This article is part of the Gardening When You Are Unsure series for new and semi-new gardeners who want to start a garden, or step up their game. There is a lot of information in this series for gardeners to consider, and other articles in this series can be read here:
- What do I plant?
- How much do I plant?
- Preparing the soil
- Where to get your seeds
- Thoughts on co-gardening
- Perennials vs. annuals
Fruit and nut trees are important to discuss here. Many new gardeners can get themselves in trouble setting up their garden and then placing big beautiful trees either along a border or right in the middle. Often, the magnificence of their beauty deceives us into thinking they would be the perfect addition to our homestead garden, when really it just might be best if they have their own space.
Benefits of Fruit And Nut Trees
Once fruit and nut trees are established and producing, they will continue to produce each year (with some considerations being met). Although it will take more work and attention to the young trees the first year (or two), after this, they are pretty low maintenance.
One of the things I look forward to when the weather warms up is the produce that is growing and ripening. I can grow the vegetables in my garden that I want every year, but I can’t grow many fruits in there (other than my berries). Having trees would assist in balancing the two. Fruits tend to satisfy the sweet tooth in the summer and fall months as well.
Financially speaking, growing your own fruit could possibly save you more money that growing your own vegetables. And the money you would save on nuts? Wow. If you are a serious nut lover or vegan, you are saving some serious cash by growing your own.
If your goal is to be more self-sufficient, my personal opinion is that if you can possibly grow nuts in your area, you need to. If I was starting a homestead all over again, this is one of the first things I would do. Many people beginning their self-sufficiency journey don’t already know how to trap or hunt. Nuts provide a necessary protein intake–especially if the animals tend to disappear in your parts during the winter months.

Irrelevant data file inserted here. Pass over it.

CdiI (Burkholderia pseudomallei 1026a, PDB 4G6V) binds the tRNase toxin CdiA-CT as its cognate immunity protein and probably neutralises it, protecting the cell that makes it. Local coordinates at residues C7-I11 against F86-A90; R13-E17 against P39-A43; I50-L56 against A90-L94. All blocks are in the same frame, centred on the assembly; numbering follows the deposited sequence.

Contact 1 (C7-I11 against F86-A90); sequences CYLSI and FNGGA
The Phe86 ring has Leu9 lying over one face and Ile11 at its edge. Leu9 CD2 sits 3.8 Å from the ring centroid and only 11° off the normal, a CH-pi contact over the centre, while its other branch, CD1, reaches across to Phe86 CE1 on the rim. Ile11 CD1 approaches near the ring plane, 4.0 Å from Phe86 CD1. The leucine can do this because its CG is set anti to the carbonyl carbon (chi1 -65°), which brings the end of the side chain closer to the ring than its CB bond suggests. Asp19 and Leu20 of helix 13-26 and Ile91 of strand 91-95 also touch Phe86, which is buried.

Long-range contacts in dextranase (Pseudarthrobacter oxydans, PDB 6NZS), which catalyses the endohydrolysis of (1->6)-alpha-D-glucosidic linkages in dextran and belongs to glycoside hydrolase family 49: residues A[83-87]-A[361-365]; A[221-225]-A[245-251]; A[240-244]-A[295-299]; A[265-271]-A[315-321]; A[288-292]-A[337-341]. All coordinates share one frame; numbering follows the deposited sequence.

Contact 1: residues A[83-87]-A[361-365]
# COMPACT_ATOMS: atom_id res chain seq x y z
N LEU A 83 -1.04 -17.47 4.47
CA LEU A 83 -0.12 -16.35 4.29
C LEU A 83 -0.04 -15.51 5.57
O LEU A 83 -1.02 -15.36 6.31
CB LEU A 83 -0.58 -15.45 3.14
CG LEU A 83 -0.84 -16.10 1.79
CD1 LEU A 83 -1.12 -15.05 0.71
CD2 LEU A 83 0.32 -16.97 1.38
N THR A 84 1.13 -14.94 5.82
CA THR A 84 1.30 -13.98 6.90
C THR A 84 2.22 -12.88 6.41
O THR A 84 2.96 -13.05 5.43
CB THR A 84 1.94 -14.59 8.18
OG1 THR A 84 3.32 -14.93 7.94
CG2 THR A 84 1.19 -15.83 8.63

As a bonus, fruit trees attract critters. After we have harvested our garden, the apples begin to ripen, and many fall on the ground. [Cue the deer: stage left.] If you were ever in a survival situation, trust me, you would rather they come to you than try to go looking for them.
Nuts and fruits store well.
A few fruits, such as apples and pumpkins will stay good for a while in a root cellar (if you have one, and if it stays cold). Other fruit will need to be bottled, dried or frozen.
Nuts also take a little bit of preparation, but can last a long time.
As a bonus, trees provide shade (especially larger nut varieties), and are very often pretty.
What To Consider When Picking Out Fruit and Nut Trees
Obviously, you’re going to have to think about the space you’ve got. While it may be tempting to put a couple of those cute little trees a few feet apart, in a few years, you’ll be wishing they were 10-20 feet apart (or more). If too close to each other, they will crowd each other and compete for the same sunlight and possibly soil nutrients.
If too close to a building, the roots can do serious foundational damage. As a general rule, plant the tree at least as far away from any structure as it will get tall.
Some nut trees will produce so much shade that nothing will grow underneath them. For this reason, you don’t want to have them in your garden in the same area that you will be growing your sun-loving vegetables.
Consider also time. You are going to be taking extra care of these trees the first year or two, and not reaping any reward. Depending on the fruit tree and age when you (trans)plant it, you could have fruit in a couple of years. With nut trees, you could be waiting 10 years. Anything you plant as a seedling is going to take a really long time.
If it’s your first year growing a garden, and you’ve decided to make it a large one, it will be very easy to forget about your trees once you plant them–and they need attention the first year. Keep that in mind when doing your planning.
Along with considering initial maintenance time, think about the time it will take to harvest and preserve. Both nuts and fruit will take more time to preserve than you might think if you’ve never done it before.
With your nuts, you’re going to have to look at each one of them to make sure a critter didn’t get them first whether you shake them out of the tree or pick them off the ground. They take time to dry too.
When you get ready to pick out your nut trees and varieties, do your research. It may be tempting to buy an early bearing tree, these are often not the best nuts. Early bearers can lead to a high yield. Overproduction can lead to poorer quality of nut.
You’ll also want to know something about their fertilization. Some fruits and nuts are self-fertile, which means they will bear fruit all by themselves. Some need another tree to bear. Still yet, some self-fertile trees produce more abundantly with a different variety nearby. Don’t want to buy two? If you have a neighbor, see what he has. If it’s close enough to cross-pollinate, you may only need one tree.
If you live in a colder climate, be careful of the nut trees you purchase. Many put their buds out in the winter, and this makes them susceptible to spring frosts. Interpretation: even though it says it’s a zone 4 and you live in a zone 4, you may not get fruit even though the tree will live.
That’s quite a bit to think about.
Right now we are adding a few fruit trees each year. We are trying to find varieties native to this area because we know they will do the best and have been selected by nature to be the best disease resistant match to the area as well.
Are you planning to plant any trees this year?